• Travel costs: Business travel expenses like flights, accommodation charges, dining costs, and ground transport. These arise when an employee goes on a trip primarily for business purposes. Sometimes, a per diem allowance is given instead.
  • Meals and entertainment: When an employee dines with a client or conducts a business conversation during a meal, these expenses can be marked as eligible for reimbursement.
  • Membership fees: Many professions have associated organizations or bodies. If an employee's membership in such a group benefits their role or the company at large, the associated fees can be considered for reimbursement.
  • Phone and internet expenses: With the rise of remote working, employees using their personal phones or home internet for official tasks is not uncommon. These utility expenses, when exclusively used for work, can sometimes be reimbursed.
  • Training and education: When employees enroll in courses, attend workshops, or participate in conferences that bolster their professional skills, these expenses might be reimbursable.

What is considered reimbursable?

Companies typically have an expense reimbursement policy in place that determines their list of reimbursable expenses. These policies and guidelines often include:

  • Essential for business activities: Reimbursable expenses should have a clear connection to an employee's role or be vital for the regular functioning of the company.
  • Within set boundaries: Businesses often set thresholds for reimbursement, especially for particular outlays like dining or accommodation expenses.
  • Proper documentation: Usually, employees must provide valid receipts or proof of purchase to support their expense reimbursement claims.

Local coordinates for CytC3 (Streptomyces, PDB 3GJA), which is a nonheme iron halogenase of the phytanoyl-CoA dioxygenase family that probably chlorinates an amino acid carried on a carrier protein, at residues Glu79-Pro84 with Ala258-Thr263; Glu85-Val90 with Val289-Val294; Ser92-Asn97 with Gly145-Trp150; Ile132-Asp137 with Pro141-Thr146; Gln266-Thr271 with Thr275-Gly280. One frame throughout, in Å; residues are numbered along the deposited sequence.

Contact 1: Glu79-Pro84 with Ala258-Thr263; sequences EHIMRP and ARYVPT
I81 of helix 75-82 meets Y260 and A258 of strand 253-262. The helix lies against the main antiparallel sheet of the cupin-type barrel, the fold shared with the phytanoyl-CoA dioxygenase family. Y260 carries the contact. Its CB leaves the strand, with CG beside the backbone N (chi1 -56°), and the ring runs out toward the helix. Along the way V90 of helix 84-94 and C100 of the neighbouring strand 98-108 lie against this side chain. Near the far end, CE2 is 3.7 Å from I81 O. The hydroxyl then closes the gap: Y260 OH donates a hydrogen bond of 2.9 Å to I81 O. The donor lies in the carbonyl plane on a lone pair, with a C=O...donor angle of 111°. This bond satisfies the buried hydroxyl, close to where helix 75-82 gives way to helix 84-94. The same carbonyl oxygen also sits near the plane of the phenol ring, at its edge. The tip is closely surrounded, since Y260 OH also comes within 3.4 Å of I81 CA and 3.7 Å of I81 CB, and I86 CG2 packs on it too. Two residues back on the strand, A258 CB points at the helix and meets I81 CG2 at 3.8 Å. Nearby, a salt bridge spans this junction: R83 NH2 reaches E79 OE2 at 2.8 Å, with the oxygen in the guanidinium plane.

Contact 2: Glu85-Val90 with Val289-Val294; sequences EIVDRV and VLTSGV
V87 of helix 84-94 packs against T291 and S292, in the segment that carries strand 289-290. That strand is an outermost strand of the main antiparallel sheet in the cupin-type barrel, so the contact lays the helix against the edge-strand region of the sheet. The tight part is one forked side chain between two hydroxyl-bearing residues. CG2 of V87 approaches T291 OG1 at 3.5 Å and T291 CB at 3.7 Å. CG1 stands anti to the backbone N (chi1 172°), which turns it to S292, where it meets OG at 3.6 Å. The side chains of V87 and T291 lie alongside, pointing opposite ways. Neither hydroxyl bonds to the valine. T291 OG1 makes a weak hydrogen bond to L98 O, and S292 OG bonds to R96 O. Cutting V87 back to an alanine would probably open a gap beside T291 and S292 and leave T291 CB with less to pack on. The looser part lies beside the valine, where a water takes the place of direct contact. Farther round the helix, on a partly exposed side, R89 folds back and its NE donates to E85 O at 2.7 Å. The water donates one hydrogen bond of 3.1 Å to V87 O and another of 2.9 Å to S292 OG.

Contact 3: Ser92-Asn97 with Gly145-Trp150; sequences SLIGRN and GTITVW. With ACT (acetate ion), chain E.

• Within budget allocations: Some companies may allocate a certain amount per employee for reimbursable expenses within a given period. In such cases, employees must ensure their claims don’t exceed this allocated budget.

What is a cost-reimbursable expense?

A cost-reimbursable expense refers to a reimbursement method where the amount refunded to the employee directly reflects the actual expenses they've incurred. In this setup, the company repays the precise sum the employee has spent on work-related tasks rather than a fixed or estimated amount.

What's the difference between reimbursable and non-reimbursable expenses?

Reimbursable expenses are primarily those directly linked to business endeavors. On the other hand, non-reimbursable expenses aren't directly linked to the primary activities of a company.

To start, let's look at some examples of the types of reimbursable expenses that are common in small business situations:

Reimbursable expenses

  • Company car repairs
  • Business conference airfare
  • Meals during client meetings
  • Necessary office equipment
  • Membership to professional organization

By contrast, these types of expenses tend to be considered non-reimbursable by companies large and small: 

Non-reimbursable expenses

  • Rental car upgrades
  • Personal vacation flights
  • Extravagant personal dining
  • Personal entertainment gadgets
  • Personal gym membership

Health insurance isn’t typically treated as a reimbursable expense, but rather a direct benefit provided to employees. Companies typically pay premiums directly to health insurance providers as part of their benefits package, rather than reimbursing employees for purchasing their health insurance. The employee is typically responsible for any medical expenses above and beyond this.